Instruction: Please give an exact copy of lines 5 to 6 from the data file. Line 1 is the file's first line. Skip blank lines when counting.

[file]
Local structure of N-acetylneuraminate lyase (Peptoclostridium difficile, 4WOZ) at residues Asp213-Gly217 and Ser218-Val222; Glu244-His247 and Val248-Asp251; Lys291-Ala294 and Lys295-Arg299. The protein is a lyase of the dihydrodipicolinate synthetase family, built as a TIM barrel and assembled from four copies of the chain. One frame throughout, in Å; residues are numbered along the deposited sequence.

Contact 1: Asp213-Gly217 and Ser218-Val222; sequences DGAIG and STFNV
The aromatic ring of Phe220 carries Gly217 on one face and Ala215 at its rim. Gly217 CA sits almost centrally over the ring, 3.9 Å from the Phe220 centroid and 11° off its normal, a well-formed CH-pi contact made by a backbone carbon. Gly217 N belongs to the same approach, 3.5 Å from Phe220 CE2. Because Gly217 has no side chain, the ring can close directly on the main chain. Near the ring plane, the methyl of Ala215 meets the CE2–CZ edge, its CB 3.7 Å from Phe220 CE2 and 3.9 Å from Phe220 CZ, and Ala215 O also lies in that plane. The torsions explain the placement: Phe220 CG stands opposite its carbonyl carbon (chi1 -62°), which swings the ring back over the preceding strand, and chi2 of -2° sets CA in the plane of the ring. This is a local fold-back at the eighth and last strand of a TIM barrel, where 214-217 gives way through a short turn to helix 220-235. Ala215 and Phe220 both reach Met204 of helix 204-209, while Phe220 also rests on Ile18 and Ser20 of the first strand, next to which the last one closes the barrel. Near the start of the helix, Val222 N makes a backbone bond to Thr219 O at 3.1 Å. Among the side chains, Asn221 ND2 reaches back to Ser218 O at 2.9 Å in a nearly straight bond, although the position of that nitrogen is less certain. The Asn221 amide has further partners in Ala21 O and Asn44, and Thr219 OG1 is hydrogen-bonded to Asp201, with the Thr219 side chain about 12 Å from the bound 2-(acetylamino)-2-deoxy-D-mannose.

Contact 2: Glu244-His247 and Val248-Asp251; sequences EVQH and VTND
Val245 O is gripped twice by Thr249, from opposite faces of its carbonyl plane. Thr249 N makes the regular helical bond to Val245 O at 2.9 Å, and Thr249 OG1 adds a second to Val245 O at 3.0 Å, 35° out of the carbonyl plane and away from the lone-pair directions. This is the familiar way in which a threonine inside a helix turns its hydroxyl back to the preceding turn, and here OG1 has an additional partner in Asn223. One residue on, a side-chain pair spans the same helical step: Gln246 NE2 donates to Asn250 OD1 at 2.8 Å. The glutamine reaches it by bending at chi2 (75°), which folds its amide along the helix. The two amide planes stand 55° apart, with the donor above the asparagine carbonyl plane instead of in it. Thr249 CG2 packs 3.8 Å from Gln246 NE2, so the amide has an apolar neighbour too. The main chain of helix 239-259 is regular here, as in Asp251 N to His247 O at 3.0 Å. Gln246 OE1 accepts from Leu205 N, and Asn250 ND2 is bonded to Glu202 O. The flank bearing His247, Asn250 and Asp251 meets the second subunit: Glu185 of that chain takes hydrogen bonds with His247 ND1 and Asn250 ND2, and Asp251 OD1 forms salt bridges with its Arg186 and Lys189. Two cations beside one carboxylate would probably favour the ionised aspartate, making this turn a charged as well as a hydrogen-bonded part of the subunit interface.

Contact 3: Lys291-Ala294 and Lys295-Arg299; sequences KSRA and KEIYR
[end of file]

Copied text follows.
Val245 O is gripped twice by Thr249, from opposite faces of its carbonyl plane. Thr249 N makes the regular helical bond to Val245 O at 2.9 Å, and Thr249 OG1 adds a second to Val245 O at 3.0 Å, 35° out of the carbonyl plane and away from the lone-pair directions. This is the familiar way in which a threonine inside a helix turns its hydroxyl back to the preceding turn, and here OG1 has an additional partner in Asn223. One residue on, a side-chain pair spans the same helical step: Gln246 NE2 donates to Asn250 OD1 at 2.8 Å. The glutamine reaches it by bending at chi2 (75°), which folds its amide along the helix. The two amide planes stand 55° apart, with the donor above the asparagine carbonyl plane instead of in it. Thr249 CG2 packs 3.8 Å from Gln246 NE2, so the amide has an apolar neighbour too. The main chain of helix 239-259 is regular here, as in Asp251 N to His247 O at 3.0 Å. Gln246 OE1 accepts from Leu205 N, and Asn250 ND2 is bonded to Glu202 O. The flank bearing His247, Asn250 and Asp251 meets the second subunit: Glu185 of that chain takes hydrogen bonds with His247 ND1 and Asn250 ND2, and Asp251 OD1 forms salt bridges with its Arg186 and Lys189. Two cations beside one carboxylate would probably favour the ionised aspartate, making this turn a charged as well as a hydrogen-bonded part of the subunit interface.

Contact 3: Lys291-Ala294 and Lys295-Arg299; sequences KSRA and KEIYR